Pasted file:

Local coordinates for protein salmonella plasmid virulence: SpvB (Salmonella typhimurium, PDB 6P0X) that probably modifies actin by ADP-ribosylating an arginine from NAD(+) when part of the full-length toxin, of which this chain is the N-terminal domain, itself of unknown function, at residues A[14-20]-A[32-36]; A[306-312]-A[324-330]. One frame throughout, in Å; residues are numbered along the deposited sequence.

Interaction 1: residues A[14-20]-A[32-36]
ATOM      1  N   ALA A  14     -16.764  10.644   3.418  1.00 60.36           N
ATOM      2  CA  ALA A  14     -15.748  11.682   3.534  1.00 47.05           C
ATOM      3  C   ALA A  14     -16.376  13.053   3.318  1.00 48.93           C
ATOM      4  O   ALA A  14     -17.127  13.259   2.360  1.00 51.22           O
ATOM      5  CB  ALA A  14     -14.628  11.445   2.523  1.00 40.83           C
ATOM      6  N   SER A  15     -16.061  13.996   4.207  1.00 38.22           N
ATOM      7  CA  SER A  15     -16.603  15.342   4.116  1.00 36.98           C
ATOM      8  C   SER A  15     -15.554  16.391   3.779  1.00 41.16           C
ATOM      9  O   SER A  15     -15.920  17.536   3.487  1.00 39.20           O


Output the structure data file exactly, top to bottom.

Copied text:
Local coordinates for protein salmonella plasmid virulence: SpvB (Salmonella typhimurium, PDB 6P0X) that probably modifies actin by ADP-ribosylating an arginine from NAD(+) when part of the full-length toxin, of which this chain is the N-terminal domain, itself of unknown function, at residues A[14-20]-A[32-36]; A[306-312]-A[324-330]. One frame throughout, in Å; residues are numbered along the deposited sequence.

Interaction 1: residues A[14-20]-A[32-36]
ATOM      1  N   ALA A  14     -16.764  10.644   3.418  1.00 60.36           N
ATOM      2  CA  ALA A  14     -15.748  11.682   3.534  1.00 47.05           C
ATOM      3  C   ALA A  14     -16.376  13.053   3.318  1.00 48.93           C
ATOM      4  O   ALA A  14     -17.127  13.259   2.360  1.00 51.22           O
ATOM      5  CB  ALA A  14     -14.628  11.445   2.523  1.00 40.83           C
ATOM      6  N   SER A  15     -16.061  13.996   4.207  1.00 38.22           N
ATOM      7  CA  SER A  15     -16.603  15.342   4.116  1.00 36.98           C
ATOM      8  C   SER A  15     -15.554  16.391   3.779  1.00 41.16           C
ATOM      9  O   SER A  15     -15.920  17.536   3.487  1.00 39.20           O